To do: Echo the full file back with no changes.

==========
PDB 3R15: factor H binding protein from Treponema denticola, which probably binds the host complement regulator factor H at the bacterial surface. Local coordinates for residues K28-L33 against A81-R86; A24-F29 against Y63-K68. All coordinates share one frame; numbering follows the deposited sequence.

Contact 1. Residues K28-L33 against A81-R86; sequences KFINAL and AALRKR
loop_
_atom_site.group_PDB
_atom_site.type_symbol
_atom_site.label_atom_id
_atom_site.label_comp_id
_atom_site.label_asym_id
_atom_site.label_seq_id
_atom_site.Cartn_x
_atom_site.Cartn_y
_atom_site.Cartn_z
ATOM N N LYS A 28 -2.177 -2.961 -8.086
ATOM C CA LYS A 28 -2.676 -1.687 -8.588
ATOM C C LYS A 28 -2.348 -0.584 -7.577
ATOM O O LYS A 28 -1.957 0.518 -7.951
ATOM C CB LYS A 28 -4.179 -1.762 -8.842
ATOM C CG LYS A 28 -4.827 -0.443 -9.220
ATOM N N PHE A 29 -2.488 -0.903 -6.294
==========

PDB 3R15: factor H binding protein from Treponema denticola, which probably binds the host complement regulator factor H at the bacterial surface. Local coordinates for residues K28-L33 against A81-R86; A24-F29 against Y63-K68. All coordinates share one frame; numbering follows the deposited sequence.

Contact 1. Residues K28-L33 against A81-R86; sequences KFINAL and AALRKR
loop_
_atom_site.group_PDB
_atom_site.type_symbol
_atom_site.label_atom_id
_atom_site.label_comp_id
_atom_site.label_asym_id
_atom_site.label_seq_id
_atom_site.Cartn_x
_atom_site.Cartn_y
_atom_site.Cartn_z
ATOM N N LYS A 28 -2.177 -2.961 -8.086
ATOM C CA LYS A 28 -2.676 -1.687 -8.588
ATOM C C LYS A 28 -2.348 -0.584 -7.577
ATOM O O LYS A 28 -1.957 0.518 -7.951
ATOM C CB LYS A 28 -4.179 -1.762 -8.842
ATOM C CG LYS A 28 -4.827 -0.443 -9.220
ATOM N N PHE A 29 -2.488 -0.903 -6.294